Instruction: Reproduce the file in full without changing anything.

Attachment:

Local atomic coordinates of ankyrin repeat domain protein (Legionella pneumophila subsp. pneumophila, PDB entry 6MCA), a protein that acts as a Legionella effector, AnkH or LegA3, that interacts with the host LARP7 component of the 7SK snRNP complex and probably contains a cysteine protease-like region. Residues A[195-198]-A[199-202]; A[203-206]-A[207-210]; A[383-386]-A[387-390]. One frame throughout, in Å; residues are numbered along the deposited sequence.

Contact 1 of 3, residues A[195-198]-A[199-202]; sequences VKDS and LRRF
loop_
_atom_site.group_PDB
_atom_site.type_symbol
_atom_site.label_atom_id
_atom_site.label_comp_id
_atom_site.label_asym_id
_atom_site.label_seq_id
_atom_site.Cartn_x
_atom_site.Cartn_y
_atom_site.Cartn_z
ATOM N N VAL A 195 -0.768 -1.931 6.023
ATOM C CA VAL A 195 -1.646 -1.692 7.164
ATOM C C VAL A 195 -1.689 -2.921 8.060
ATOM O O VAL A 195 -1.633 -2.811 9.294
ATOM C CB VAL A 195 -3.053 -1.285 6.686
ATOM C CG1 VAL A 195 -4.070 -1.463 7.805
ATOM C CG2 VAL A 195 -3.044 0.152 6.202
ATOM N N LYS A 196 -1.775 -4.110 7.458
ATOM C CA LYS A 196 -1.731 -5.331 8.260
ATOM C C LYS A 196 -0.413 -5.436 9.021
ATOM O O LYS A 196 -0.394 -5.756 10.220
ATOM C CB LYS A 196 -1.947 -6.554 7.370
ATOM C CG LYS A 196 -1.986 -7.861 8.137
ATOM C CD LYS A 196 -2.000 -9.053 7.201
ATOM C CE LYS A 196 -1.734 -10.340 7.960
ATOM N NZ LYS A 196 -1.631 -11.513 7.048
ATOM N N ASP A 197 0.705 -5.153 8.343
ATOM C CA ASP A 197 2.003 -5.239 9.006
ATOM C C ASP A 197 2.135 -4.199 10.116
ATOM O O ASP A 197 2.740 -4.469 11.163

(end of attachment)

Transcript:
Local atomic coordinates of ankyrin repeat domain protein (Legionella pneumophila subsp. pneumophila, PDB entry 6MCA), a protein that acts as a Legionella effector, AnkH or LegA3, that interacts with the host LARP7 component of the 7SK snRNP complex and probably contains a cysteine protease-like region. Residues A[195-198]-A[199-202]; A[203-206]-A[207-210]; A[383-386]-A[387-390]. One frame throughout, in Å; residues are numbered along the deposited sequence.

Contact 1 of 3, residues A[195-198]-A[199-202]; sequences VKDS and LRRF
loop_
_atom_site.group_PDB
_atom_site.type_symbol
_atom_site.label_atom_id
_atom_site.label_comp_id
_atom_site.label_asym_id
_atom_site.label_seq_id
_atom_site.Cartn_x
_atom_site.Cartn_y
_atom_site.Cartn_z
ATOM N N VAL A 195 -0.768 -1.931 6.023
ATOM C CA VAL A 195 -1.646 -1.692 7.164
ATOM C C VAL A 195 -1.689 -2.921 8.060
ATOM O O VAL A 195 -1.633 -2.811 9.294
ATOM C CB VAL A 195 -3.053 -1.285 6.686
ATOM C CG1 VAL A 195 -4.070 -1.463 7.805
ATOM C CG2 VAL A 195 -3.044 0.152 6.202
ATOM N N LYS A 196 -1.775 -4.110 7.458
ATOM C CA LYS A 196 -1.731 -5.331 8.260
ATOM C C LYS A 196 -0.413 -5.436 9.021
ATOM O O LYS A 196 -0.394 -5.756 10.220
ATOM C CB LYS A 196 -1.947 -6.554 7.370
ATOM C CG LYS A 196 -1.986 -7.861 8.137
ATOM C CD LYS A 196 -2.000 -9.053 7.201
ATOM C CE LYS A 196 -1.734 -10.340 7.960
ATOM N NZ LYS A 196 -1.631 -11.513 7.048
ATOM N N ASP A 197 0.705 -5.153 8.343
ATOM C CA ASP A 197 2.003 -5.239 9.006
ATOM C C ASP A 197 2.135 -4.199 10.116
ATOM O O ASP A 197 2.740 -4.469 11.163